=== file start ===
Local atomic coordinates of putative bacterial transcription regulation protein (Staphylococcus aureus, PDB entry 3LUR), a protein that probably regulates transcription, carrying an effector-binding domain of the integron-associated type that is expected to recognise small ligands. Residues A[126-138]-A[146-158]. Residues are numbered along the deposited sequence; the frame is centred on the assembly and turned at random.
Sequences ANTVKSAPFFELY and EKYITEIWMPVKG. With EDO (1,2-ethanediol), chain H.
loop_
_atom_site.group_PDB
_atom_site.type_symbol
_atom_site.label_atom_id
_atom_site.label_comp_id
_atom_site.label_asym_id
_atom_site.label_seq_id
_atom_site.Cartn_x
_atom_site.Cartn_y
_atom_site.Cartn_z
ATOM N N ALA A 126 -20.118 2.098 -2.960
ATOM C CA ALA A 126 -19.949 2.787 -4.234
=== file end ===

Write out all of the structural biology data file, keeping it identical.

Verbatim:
Local atomic coordinates of putative bacterial transcription regulation protein (Staphylococcus aureus, PDB entry 3LUR), a protein that probably regulates transcription, carrying an effector-binding domain of the integron-associated type that is expected to recognise small ligands. Residues A[126-138]-A[146-158]. Residues are numbered along the deposited sequence; the frame is centred on the assembly and turned at random.
Sequences ANTVKSAPFFELY and EKYITEIWMPVKG. With EDO (1,2-ethanediol), chain H.
loop_
_atom_site.group_PDB
_atom_site.type_symbol
_atom_site.label_atom_id
_atom_site.label_comp_id
_atom_site.label_asym_id
_atom_site.label_seq_id
_atom_site.Cartn_x
_atom_site.Cartn_y
_atom_site.Cartn_z
ATOM N N ALA A 126 -20.118 2.098 -2.960
ATOM C CA ALA A 126 -19.949 2.787 -4.234